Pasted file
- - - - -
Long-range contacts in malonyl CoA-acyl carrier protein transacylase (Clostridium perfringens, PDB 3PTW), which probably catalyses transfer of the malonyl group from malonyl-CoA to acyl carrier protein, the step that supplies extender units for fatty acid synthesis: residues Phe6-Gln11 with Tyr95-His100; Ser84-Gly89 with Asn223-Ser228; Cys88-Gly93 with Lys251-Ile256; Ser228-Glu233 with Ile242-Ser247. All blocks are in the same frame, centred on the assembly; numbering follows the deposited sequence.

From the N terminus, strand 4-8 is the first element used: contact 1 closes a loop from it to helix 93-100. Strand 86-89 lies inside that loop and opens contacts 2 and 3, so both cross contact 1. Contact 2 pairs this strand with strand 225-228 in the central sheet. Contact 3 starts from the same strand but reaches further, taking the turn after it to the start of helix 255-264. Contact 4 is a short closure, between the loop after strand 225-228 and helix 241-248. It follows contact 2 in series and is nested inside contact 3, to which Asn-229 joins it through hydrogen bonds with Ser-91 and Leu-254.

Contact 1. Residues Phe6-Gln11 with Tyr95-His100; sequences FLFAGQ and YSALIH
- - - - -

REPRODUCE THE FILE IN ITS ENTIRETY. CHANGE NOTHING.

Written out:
Long-range contacts in malonyl CoA-acyl carrier protein transacylase (Clostridium perfringens, PDB 3PTW), which probably catalyses transfer of the malonyl group from malonyl-CoA to acyl carrier protein, the step that supplies extender units for fatty acid synthesis: residues Phe6-Gln11 with Tyr95-His100; Ser84-Gly89 with Asn223-Ser228; Cys88-Gly93 with Lys251-Ile256; Ser228-Glu233 with Ile242-Ser247. All blocks are in the same frame, centred on the assembly; numbering follows the deposited sequence.

From the N terminus, strand 4-8 is the first element used: contact 1 closes a loop from it to helix 93-100. Strand 86-89 lies inside that loop and opens contacts 2 and 3, so both cross contact 1. Contact 2 pairs this strand with strand 225-228 in the central sheet. Contact 3 starts from the same strand but reaches further, taking the turn after it to the start of helix 255-264. Contact 4 is a short closure, between the loop after strand 225-228 and helix 241-248. It follows contact 2 in series and is nested inside contact 3, to which Asn-229 joins it through hydrogen bonds with Ser-91 and Leu-254.

Contact 1. Residues Phe6-Gln11 with Tyr95-His100; sequences FLFAGQ and YSALIH